Ducks look nothing but beat in Game 5

Updated: May 11, 2009, 1:32 AM ET
By Pierre LeBrun |

DETROIT -- Did the Anaheim Ducks walk all the way to Detroit for Game 5?

Because they sure looked tired Sunday evening while losing to the Red Wings 4-1, a score that didn't come close to measuring up to the real story on the ice. The 38-17 shot differential was more telling.

This was men against boys. A four-line, fresh-legged Red Wings outfit skating circles around a one-line, ragged Ducks squad trying to come up for air.

"No, for sure, we did not. We did not," Ducks coach Randy Carlyle said when asked if he saw a high enough level of competition from his squad. "I thought at times we looked like worn down or whatever word you want to use to describe it."

Worn down works for us, Randy.

Red Wings coach Mike Babcock prophetically pointed out early in the series that, eventually, the minutes would catch up to Ryan Getzlaf and the big Anaheim line. Bingo. And perhaps also catching up to the Ducks these days is their well-deserved but hard-earned first-round win over the President's Trophy winners in San Jose, while the Wings got to rest after a four-game sweep of the playoff newbies from Columbus.

The Wings have rolled four lines in this series, and do they ever look fresh. The defending Cup champs have plenty of juice left for another month of this business.

"I think it's to our advantage to roll four lines," said Wings captain Nicklas Lidstrom. "It helps us set the tempo."

It has caught up to Anaheim and Sunday was the ugly result.

"They have four good lines and our lines weren't able to compete with them," said Ducks goalie Jonas Hiller, who tried to keep it close with a 35-save effort.

One sequence in the second period Sunday underlined the discrepancy in play in Game 5. The Wings controlled the puck for close to two minutes and decided a little Harlem Globetrotters was in order when Hart Trophy candidate Pavel Datsyuk flipped the puck over the cage from behind the net and nearly set up Daniel Cleary for a goal. Hey, when you're getting bored, you need to entertain yourself.

By the time Johan Franzen and Jiri Hudler scored 39 seconds apart to open up a 2-0 lead early in the second period, the shots were 20-4 Detroit. Sorry, Anaheim, there's no mercy rule in the NHL.

"There are no excuses," said Ducks veteran Teemu Selanne. "We were not mentally ready and we didn't deserve it. They were better and more energetic. They were better in every area."

Game 6 is Tuesday night in Anaheim with the Wings one win away from exacting revenge for a 2007 playoff series loss to the Ducks and, more importantly, moving one step closer to the Western Conference finals.

The Ducks, meanwhile, need to find a second gear or get a monster effort from Hiller to have any chance to play one more game at Joe Louis Arena.

"We have played a lot of games, but it shouldn't be a factor in the second round," Hiller said. "If you're tired, you can still hit, you can still work hard. A lot of it was mental. We just didn't compete."

The Ducks nearly stuck around long enough Sunday to commit one of the ultimate thefts in NHL playoff history. With the shots reading 34-13 Detroit and the score still only 2-1, Ducks forward Erik Christensen nearly jammed in a loose puck, which would have tied it with less than four minutes to go in the third period.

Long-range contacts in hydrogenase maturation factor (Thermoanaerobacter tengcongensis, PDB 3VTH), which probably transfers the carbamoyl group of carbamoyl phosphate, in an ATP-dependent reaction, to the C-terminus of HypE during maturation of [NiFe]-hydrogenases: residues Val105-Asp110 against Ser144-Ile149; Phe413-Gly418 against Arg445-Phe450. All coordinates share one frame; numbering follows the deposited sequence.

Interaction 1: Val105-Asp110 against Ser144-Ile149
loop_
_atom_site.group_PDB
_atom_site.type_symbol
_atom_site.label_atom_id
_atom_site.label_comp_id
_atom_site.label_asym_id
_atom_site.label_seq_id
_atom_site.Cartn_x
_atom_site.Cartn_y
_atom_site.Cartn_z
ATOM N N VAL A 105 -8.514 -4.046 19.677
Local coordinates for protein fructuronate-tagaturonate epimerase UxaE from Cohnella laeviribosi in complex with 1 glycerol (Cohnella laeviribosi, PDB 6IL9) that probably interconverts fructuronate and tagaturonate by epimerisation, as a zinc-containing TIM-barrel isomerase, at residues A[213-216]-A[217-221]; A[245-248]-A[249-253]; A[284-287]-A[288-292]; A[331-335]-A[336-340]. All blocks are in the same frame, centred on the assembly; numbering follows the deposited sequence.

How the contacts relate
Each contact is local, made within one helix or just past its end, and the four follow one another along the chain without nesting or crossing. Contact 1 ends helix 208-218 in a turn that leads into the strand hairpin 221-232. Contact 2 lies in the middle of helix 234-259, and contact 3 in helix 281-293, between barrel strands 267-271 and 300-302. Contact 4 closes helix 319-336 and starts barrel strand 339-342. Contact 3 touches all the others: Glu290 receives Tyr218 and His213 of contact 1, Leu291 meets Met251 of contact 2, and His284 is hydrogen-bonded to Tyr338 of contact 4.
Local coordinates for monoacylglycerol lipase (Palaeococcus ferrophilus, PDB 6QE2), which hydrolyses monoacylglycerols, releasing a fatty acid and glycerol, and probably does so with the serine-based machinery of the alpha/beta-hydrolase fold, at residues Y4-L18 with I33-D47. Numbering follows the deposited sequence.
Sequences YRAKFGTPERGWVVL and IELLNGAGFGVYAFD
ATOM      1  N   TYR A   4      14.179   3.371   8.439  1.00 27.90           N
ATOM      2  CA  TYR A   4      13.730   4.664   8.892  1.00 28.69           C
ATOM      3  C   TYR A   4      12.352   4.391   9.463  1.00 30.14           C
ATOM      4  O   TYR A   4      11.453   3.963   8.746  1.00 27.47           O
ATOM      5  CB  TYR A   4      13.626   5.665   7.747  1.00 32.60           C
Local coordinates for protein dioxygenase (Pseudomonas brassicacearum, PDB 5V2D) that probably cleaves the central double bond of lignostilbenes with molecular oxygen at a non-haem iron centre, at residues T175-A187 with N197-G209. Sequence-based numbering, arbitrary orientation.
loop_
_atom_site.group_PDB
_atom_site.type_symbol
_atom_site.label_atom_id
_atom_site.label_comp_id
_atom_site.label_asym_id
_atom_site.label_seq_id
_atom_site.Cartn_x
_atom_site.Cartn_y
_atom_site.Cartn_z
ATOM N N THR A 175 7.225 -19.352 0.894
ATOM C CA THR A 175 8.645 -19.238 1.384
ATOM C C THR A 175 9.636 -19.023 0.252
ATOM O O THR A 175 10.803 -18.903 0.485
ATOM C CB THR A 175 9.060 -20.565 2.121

"We had a chance at 2-1, but we had no business being there," said Selanne.

Instead, Detroit goalie Chris Osgood made one of the few saves he had to make on the night and the Wings came all the way back down to seal the deal. Impressive youngster Darren Helm compensated for another hard-working night with a rebound goal with 3:08 left in the third period.

Game over.

"Definitely nice to get that one. It's been a while," said the baby-faced Helm, whose last NHL goal was in last season's playoffs.

He's a great example of why Detroit will once again be so hard to beat. The depth this team has, even in a salary-cap world, is mesmerizing. This guy would be a second-line NHLer on many a team.

"It's great to see him get rewarded," Lidstrom said of the 22-year-old forward. "He uses his speed all the time. It's great to see the way he's playing."

Helm spent most of the season in the AHL, playing in 16 regular-season games with the big club before once again becoming a playoff fixture. He appeared in 18 games last spring and won his first NHL championship.

"This is a guy who was such a huge part of our Stanley Cup championship last year," said Game 5 linemate Cleary. "But he goes down this year basically because of the cap. He's such a hard worker and he's probably the fastest guy in the league.

"That was a huge goal tonight at a critical juncture. That was a dagger."

Babcock promoted Helm from the fourth line to the third unit between Cleary and Hudler, and he played 12:19, almost double his normal fourth-line fare.

"He definitely gave me a challenge and I wanted to try and prove I could fill that role," Helm said of the coach's move. "I had to hold on to the puck more and make more plays."

On his backbreaking goal, he put home a rebound in the slot. Nothing fancy, but a goal he'll never forget.

"It's great to see," said Wings veteran Kirk Maltby. "Especially a guy who works so hard. Maybe this summer when he's telling people about that goal, it'll be a coast-to-coast goal. But either way, he'll take it."

Helm may also tell his buddies back home in Manitoba his big goal came in a pivotal Game 5 when the 2008 champs left the '07 champs in their dust.

Pierre LeBrun covers the NHL for

Pierre LeBrun

ESPN Senior Writer